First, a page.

Yellow is the most luminous of all the colours in the spectrum and it really grabs our attention. The Cambridge Dictionary defines yellow as 'a colour like that of a lemon or gold or the sun'. Exactly! It lifts our hearts and makes us happy. What better colour could there be for a summer wedding in Ecclesall Woods. I mixed in some blue for the venue flowers. Sarah's (the bride) Dad made her a cute little crate which I filled with flowers:
The yellow flowers are sunflowers and gerberas. The blue flowers are cornflowers, sea holly, veronica, brodiaea and ageratum. 
I used kilner jars for the registrar's table:
Then I dotted a few jam jars around and about.
The wedding photographer was Ben West and I am delighted that he has given me permission to use some of his photographs to show the flowers with the wedding party. You can find more about him and his work on his website Sarah chose to have her bouquet made with sunflowers, gerberas, gypsophila and just a little foliage. Here she is arriving with her proud Dad:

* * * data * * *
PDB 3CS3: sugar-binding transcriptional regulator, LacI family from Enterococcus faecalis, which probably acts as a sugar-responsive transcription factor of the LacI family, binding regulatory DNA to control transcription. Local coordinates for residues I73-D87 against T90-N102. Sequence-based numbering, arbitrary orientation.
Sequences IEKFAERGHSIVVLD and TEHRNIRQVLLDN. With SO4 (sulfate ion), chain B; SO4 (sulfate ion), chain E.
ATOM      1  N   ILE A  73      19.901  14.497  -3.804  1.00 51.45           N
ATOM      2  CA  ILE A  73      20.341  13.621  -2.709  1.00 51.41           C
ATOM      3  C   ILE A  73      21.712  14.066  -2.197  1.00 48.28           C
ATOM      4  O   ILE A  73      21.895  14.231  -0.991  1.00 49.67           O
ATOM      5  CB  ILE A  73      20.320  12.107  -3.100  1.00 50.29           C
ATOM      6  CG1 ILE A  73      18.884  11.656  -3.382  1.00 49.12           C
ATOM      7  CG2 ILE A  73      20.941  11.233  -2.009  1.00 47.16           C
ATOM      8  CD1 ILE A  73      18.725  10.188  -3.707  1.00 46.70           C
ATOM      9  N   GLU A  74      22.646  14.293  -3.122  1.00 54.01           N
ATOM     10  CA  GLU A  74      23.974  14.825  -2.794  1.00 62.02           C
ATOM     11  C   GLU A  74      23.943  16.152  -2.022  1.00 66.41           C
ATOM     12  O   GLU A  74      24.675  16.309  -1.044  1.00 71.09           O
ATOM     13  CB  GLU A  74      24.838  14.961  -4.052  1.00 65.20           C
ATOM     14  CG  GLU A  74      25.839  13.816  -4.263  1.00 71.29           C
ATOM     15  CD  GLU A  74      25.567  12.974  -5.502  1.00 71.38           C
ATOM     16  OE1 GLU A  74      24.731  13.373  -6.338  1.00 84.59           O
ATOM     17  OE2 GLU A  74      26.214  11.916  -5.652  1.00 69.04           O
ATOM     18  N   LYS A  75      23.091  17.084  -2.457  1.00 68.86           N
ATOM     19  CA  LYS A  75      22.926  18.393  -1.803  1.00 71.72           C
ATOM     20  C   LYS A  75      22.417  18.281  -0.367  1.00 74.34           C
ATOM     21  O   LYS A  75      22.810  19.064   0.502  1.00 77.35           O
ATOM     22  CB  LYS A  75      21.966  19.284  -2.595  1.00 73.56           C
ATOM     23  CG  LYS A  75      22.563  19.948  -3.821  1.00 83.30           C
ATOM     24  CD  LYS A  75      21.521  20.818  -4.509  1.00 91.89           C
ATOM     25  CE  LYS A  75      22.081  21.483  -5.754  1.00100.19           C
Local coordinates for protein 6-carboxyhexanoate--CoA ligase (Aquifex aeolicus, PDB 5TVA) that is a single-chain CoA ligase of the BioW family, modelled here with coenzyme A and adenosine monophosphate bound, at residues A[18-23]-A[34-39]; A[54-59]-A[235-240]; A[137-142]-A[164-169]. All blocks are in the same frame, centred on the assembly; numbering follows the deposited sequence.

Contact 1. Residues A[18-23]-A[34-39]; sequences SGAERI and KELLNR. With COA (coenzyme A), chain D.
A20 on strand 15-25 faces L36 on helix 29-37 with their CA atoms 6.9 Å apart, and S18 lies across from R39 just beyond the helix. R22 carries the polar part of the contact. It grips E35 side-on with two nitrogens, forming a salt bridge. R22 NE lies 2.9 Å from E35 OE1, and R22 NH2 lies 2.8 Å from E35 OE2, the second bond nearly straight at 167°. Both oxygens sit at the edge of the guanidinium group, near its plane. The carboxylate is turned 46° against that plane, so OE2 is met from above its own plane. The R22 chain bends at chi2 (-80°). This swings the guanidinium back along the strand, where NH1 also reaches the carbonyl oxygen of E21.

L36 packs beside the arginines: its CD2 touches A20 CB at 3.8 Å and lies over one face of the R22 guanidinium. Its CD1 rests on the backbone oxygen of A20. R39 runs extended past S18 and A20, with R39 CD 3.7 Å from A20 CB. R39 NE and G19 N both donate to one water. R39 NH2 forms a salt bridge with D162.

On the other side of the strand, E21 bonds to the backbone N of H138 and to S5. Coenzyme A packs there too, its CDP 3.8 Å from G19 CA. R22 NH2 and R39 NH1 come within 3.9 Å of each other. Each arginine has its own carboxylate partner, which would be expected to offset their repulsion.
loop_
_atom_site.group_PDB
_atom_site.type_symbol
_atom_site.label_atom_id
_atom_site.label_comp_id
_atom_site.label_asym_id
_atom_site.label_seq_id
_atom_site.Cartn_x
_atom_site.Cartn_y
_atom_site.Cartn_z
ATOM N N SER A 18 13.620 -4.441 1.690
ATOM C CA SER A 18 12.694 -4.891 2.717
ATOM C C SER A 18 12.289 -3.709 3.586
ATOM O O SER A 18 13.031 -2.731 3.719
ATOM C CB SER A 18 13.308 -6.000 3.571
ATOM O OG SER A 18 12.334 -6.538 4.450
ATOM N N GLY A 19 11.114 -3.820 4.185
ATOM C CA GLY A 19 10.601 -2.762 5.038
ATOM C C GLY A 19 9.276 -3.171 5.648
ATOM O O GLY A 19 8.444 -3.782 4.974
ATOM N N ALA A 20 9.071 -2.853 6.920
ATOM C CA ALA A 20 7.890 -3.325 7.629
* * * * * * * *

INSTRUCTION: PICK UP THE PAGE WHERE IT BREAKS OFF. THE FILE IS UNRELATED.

And with her beautiful bouquet:
The bridesmaids' posies were classy and simple, just with gerberas. They contrasted very well with their navy dresses.
The men had buttonholes made with gypsophila. The ladies had buttonholes based around a single gerbera. They looked great and complemented the wearers' smiles magnificently.
Here are Sarah and Chris looking bright, sunny and happy. Everything that yellow symbolises.